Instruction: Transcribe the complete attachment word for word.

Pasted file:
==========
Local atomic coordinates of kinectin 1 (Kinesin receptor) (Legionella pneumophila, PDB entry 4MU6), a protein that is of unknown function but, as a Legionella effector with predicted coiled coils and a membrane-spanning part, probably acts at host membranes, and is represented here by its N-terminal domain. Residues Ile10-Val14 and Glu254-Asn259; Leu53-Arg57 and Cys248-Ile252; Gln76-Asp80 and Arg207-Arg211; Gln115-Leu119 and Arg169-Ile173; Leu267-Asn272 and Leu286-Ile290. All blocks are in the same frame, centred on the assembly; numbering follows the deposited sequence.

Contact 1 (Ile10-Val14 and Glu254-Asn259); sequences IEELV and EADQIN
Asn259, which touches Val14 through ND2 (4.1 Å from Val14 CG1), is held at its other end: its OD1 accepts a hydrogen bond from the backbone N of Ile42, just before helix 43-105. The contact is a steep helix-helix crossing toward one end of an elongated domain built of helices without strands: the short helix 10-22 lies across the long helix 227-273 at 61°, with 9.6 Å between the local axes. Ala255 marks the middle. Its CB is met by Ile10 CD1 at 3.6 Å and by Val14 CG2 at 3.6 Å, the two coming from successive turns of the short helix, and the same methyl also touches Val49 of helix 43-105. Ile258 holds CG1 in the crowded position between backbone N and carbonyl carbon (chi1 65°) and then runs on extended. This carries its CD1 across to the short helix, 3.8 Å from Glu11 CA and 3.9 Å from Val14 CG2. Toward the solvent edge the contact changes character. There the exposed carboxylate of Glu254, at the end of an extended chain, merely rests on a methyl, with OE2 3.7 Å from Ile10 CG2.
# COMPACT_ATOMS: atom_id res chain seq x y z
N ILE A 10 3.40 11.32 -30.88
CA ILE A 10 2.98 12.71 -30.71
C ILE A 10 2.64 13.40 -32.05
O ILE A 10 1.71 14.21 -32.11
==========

Local atomic coordinates of kinectin 1 (Kinesin receptor) (Legionella pneumophila, PDB entry 4MU6), a protein that is of unknown function but, as a Legionella effector with predicted coiled coils and a membrane-spanning part, probably acts at host membranes, and is represented here by its N-terminal domain. Residues Ile10-Val14 and Glu254-Asn259; Leu53-Arg57 and Cys248-Ile252; Gln76-Asp80 and Arg207-Arg211; Gln115-Leu119 and Arg169-Ile173; Leu267-Asn272 and Leu286-Ile290. All blocks are in the same frame, centred on the assembly; numbering follows the deposited sequence.

Contact 1 (Ile10-Val14 and Glu254-Asn259); sequences IEELV and EADQIN
Asn259, which touches Val14 through ND2 (4.1 Å from Val14 CG1), is held at its other end: its OD1 accepts a hydrogen bond from the backbone N of Ile42, just before helix 43-105. The contact is a steep helix-helix crossing toward one end of an elongated domain built of helices without strands: the short helix 10-22 lies across the long helix 227-273 at 61°, with 9.6 Å between the local axes. Ala255 marks the middle. Its CB is met by Ile10 CD1 at 3.6 Å and by Val14 CG2 at 3.6 Å, the two coming from successive turns of the short helix, and the same methyl also touches Val49 of helix 43-105. Ile258 holds CG1 in the crowded position between backbone N and carbonyl carbon (chi1 65°) and then runs on extended. This carries its CD1 across to the short helix, 3.8 Å from Glu11 CA and 3.9 Å from Val14 CG2. Toward the solvent edge the contact changes character. There the exposed carboxylate of Glu254, at the end of an extended chain, merely rests on a methyl, with OE2 3.7 Å from Ile10 CG2.
# COMPACT_ATOMS: atom_id res chain seq x y z
N ILE A 10 3.40 11.32 -30.88
CA ILE A 10 2.98 12.71 -30.71
C ILE A 10 2.64 13.40 -32.05
O ILE A 10 1.71 14.21 -32.11